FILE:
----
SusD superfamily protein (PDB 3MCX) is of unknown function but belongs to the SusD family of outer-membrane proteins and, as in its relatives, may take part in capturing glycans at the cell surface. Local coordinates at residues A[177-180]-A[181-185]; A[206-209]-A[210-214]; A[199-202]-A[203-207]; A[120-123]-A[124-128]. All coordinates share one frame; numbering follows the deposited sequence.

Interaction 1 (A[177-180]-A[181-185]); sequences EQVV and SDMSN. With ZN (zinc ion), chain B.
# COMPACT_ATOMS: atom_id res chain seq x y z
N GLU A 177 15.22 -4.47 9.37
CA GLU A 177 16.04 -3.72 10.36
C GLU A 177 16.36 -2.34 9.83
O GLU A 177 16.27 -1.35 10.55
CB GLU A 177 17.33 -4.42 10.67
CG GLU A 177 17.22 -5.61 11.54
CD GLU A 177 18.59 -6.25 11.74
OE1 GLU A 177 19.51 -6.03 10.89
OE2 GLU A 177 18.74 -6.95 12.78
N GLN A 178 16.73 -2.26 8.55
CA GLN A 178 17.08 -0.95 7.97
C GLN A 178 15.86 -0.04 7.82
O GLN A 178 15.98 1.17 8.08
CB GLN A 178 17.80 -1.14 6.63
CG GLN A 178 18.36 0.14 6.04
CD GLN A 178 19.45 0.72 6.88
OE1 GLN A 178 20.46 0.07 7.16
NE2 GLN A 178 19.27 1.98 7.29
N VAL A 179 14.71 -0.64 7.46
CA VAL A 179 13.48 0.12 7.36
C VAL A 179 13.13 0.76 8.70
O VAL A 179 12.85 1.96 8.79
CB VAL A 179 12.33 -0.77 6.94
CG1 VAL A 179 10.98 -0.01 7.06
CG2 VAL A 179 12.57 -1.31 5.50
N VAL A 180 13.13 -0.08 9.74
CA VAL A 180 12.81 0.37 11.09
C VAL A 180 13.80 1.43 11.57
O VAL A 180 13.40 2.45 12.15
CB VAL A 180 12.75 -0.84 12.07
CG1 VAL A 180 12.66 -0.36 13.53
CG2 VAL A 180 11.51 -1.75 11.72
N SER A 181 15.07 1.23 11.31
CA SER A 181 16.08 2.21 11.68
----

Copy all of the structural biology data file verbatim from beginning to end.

SusD superfamily protein (PDB 3MCX) is of unknown function but belongs to the SusD family of outer-membrane proteins and, as in its relatives, may take part in capturing glycans at the cell surface. Local coordinates at residues A[177-180]-A[181-185]; A[206-209]-A[210-214]; A[199-202]-A[203-207]; A[120-123]-A[124-128]. All coordinates share one frame; numbering follows the deposited sequence.

Interaction 1 (A[177-180]-A[181-185]); sequences EQVV and SDMSN. With ZN (zinc ion), chain B.
# COMPACT_ATOMS: atom_id res chain seq x y z
N GLU A 177 15.22 -4.47 9.37
CA GLU A 177 16.04 -3.72 10.36
C GLU A 177 16.36 -2.34 9.83
O GLU A 177 16.27 -1.35 10.55
CB GLU A 177 17.33 -4.42 10.67
CG GLU A 177 17.22 -5.61 11.54
CD GLU A 177 18.59 -6.25 11.74
OE1 GLU A 177 19.51 -6.03 10.89
OE2 GLU A 177 18.74 -6.95 12.78
N GLN A 178 16.73 -2.26 8.55
CA GLN A 178 17.08 -0.95 7.97
C GLN A 178 15.86 -0.04 7.82
O GLN A 178 15.98 1.17 8.08
CB GLN A 178 17.80 -1.14 6.63
CG GLN A 178 18.36 0.14 6.04
CD GLN A 178 19.45 0.72 6.88
OE1 GLN A 178 20.46 0.07 7.16
NE2 GLN A 178 19.27 1.98 7.29
N VAL A 179 14.71 -0.64 7.46
CA VAL A 179 13.48 0.12 7.36
C VAL A 179 13.13 0.76 8.70
O VAL A 179 12.85 1.96 8.79
CB VAL A 179 12.33 -0.77 6.94
CG1 VAL A 179 10.98 -0.01 7.06
CG2 VAL A 179 12.57 -1.31 5.50
N VAL A 180 13.13 -0.08 9.74
CA VAL A 180 12.81 0.37 11.09
C VAL A 180 13.80 1.43 11.57
O VAL A 180 13.40 2.45 12.15
CB VAL A 180 12.75 -0.84 12.07
CG1 VAL A 180 12.66 -0.36 13.53
CG2 VAL A 180 11.51 -1.75 11.72
N SER A 181 15.07 1.23 11.31
CA SER A 181 16.08 2.21 11.68